Community banks need their own regulatory category
A reader of this column once suggested that a separate banking category be established by the regulators to accommodate the unique needs of customers of small banks, so-called “community banks.”
I cherish and listen to all of the commentary by my readers. (There aren’t that many of them.) This, however, was a particularly trenchant observation, the validity of which is being demonstrated daily.
Almost all of the laws and regulations governing banks are the same for all banks, large and small. With the exception of a few regs designed strictly for the big guys, relating mostly to capital ratios and reporting, the $50 billion bank is treated the same as the $100 million operation.
This is like comparing Pop Warner football to the NFL. That may sound like an exaggeration, but it isn’t. The weight differential between, say, an offensive tackle in the former and one playing for the Packers is about 270 pounds. Maybe one bench presses 40 pounds, the other 400. We can comprehend those numbers, but the gulf between 50 billion and 100 million is incomprehensible and astronomical.
The only similarity between two such financial institutions is that they both seek to make a profit on the movement of an artificial commodity: money. And, of course, the deposits in both are insured by the FDIC, meaning, ultimately, the taxpayers of the USA.
So, the same encyclopedic body of FDIC regulations apply to both. Loan criteria are the same for Chase as for the Second National Bank of River City. The community bank has to follow the same consumer compliance rules as a multi-national behemoth on Wall Street.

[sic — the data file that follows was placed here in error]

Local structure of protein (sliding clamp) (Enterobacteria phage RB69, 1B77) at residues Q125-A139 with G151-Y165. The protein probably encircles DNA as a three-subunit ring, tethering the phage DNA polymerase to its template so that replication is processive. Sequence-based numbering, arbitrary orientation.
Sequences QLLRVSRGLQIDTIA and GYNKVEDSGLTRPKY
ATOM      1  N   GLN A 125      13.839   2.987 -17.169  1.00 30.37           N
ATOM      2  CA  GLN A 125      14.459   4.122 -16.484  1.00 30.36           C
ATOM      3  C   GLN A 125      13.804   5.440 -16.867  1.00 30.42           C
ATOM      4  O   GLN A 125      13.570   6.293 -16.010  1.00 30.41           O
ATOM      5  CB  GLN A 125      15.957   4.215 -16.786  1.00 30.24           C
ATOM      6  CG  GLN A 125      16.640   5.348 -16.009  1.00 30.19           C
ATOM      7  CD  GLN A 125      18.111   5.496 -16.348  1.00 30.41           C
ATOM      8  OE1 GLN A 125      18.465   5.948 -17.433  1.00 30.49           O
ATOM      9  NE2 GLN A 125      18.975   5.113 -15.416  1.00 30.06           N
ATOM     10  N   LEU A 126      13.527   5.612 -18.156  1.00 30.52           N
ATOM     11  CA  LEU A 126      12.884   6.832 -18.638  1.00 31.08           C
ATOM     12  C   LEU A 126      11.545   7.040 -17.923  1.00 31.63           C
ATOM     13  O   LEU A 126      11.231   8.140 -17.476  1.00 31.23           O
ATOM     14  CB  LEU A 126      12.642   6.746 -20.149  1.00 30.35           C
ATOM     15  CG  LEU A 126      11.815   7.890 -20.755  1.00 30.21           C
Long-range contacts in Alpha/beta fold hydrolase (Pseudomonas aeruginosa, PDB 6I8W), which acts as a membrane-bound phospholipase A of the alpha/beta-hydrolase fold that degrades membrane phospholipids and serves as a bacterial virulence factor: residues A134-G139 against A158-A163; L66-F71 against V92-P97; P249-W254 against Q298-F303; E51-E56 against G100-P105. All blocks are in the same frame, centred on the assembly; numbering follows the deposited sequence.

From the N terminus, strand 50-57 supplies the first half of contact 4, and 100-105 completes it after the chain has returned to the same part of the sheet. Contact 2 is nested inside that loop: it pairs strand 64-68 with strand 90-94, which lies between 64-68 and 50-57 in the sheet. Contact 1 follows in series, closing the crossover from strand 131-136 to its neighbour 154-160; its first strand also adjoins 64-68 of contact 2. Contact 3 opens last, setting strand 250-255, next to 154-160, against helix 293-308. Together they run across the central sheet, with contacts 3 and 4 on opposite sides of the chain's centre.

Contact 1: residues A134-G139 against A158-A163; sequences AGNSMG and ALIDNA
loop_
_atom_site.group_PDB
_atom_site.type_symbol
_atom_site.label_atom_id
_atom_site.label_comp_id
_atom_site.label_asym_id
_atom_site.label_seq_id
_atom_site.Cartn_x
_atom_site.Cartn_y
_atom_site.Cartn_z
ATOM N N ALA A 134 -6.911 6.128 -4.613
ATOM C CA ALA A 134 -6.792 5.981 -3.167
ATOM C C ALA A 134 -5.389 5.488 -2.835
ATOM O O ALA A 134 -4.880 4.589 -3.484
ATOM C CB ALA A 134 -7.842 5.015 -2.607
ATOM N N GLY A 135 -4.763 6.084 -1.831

The system works for big banks, although they squeal all the way to the trough. We hear a lot about “too big to fail,” but don’t understand that, for the very top tier of international banks, this phrase really means “too big to be unprofitable.” That’s because, if you stand at the crossroads of commerce, and the world’s money supply moves in one door and out the other, it’s impossible not to make an enormous profit on the movement of the commodity. We hear of a big bank that loses a couple of billion or so in it’s stock trading division, through the actions of a rogue trader, and then gets fined another billion by the U.S. government for a basket full of violations and misdeeds, but still books a billion or two in net profit.
Indeed, Bank of America took over Countrywide, the corporate poster child of the mortgage mess, as well as Merrill Lynch, and merely dropped from obscene profits to profitability without a superlative adjective.
Still, the institution on Main Street has to toe the same line as the one on Wall Street when it comes to making a loan. Which means that a lot of loans aren’t made in River City that should be, and that a lot of deserving borrowers have to turn to the so-called “Shadow Banking System,” nonbank corporations that lend at rates double or triple those prevailing at banks.
Businesses don’t thrive, jobs don’t get created, and the economy languishes.
One thing the banking industry could do is form a private loan insurance company, similar to MGIC and other mortgage insurance operations. It could initially be funded by some of the net profit from, say, the country’s four biggest banks. The corporation would insure the kind of borrowers and loans that are unique to the community bank business model. Premiums would be paid by the borrowers, just as they are with government- or privately insured mortgages. This would increase the cost of borrowing, but well below the often double digit whack in the private lending sector.
In a few years, shares in the company would be available to the public, and especially the nation’s smaller banks, which would have a stake in its success.
If the concept should prove viable, everybody and everything benefits: the initial investors, the mega-banks (which could enjoy just one more profit center), the subsequent investors, the small banks with new, profitable loans to enhance their asset base, certainly borrowers of every ilk and, finally, the economy.
To make the idea work, bank regulators would have to analyze and grade these insured loans with a less jaundiced eye than is currently the practice. This would be a tough sell, given today’s regulatory and political environment.
But it could be done, and maybe should be done.
Pat Dalrymple is a western Colorado native and has spent almost 50 years in mortgage lending and banking in the Roaring Fork Valley. He’ll be happy to answer your questions or hear your comments. His e-mail is firstname.lastname@example.org.
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